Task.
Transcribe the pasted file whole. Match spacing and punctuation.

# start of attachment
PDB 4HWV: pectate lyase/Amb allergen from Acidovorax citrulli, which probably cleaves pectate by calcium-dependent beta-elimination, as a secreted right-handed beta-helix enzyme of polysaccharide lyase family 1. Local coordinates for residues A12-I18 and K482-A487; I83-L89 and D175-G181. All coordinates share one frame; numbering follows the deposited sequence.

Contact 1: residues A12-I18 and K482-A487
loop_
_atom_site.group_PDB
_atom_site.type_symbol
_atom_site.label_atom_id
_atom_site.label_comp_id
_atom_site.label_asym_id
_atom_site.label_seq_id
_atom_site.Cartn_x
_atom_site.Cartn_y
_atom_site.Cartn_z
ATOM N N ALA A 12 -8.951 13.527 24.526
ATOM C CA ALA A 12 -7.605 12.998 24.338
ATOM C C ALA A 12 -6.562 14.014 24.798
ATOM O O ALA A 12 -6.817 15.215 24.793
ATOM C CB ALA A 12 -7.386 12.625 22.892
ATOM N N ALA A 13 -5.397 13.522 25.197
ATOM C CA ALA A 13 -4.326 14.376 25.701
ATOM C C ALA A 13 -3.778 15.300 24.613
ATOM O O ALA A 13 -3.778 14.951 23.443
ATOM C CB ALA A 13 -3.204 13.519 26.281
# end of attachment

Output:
PDB 4HWV: pectate lyase/Amb allergen from Acidovorax citrulli, which probably cleaves pectate by calcium-dependent beta-elimination, as a secreted right-handed beta-helix enzyme of polysaccharide lyase family 1. Local coordinates for residues A12-I18 and K482-A487; I83-L89 and D175-G181. All coordinates share one frame; numbering follows the deposited sequence.

Contact 1: residues A12-I18 and K482-A487
loop_
_atom_site.group_PDB
_atom_site.type_symbol
_atom_site.label_atom_id
_atom_site.label_comp_id
_atom_site.label_asym_id
_atom_site.label_seq_id
_atom_site.Cartn_x
_atom_site.Cartn_y
_atom_site.Cartn_z
ATOM N N ALA A 12 -8.951 13.527 24.526
ATOM C CA ALA A 12 -7.605 12.998 24.338
ATOM C C ALA A 12 -6.562 14.014 24.798
ATOM O O ALA A 12 -6.817 15.215 24.793
ATOM C CB ALA A 12 -7.386 12.625 22.892
ATOM N N ALA A 13 -5.397 13.522 25.197
ATOM C CA ALA A 13 -4.326 14.376 25.701
ATOM C C ALA A 13 -3.778 15.300 24.613
ATOM O O ALA A 13 -3.778 14.951 23.443
ATOM C CB ALA A 13 -3.204 13.519 26.281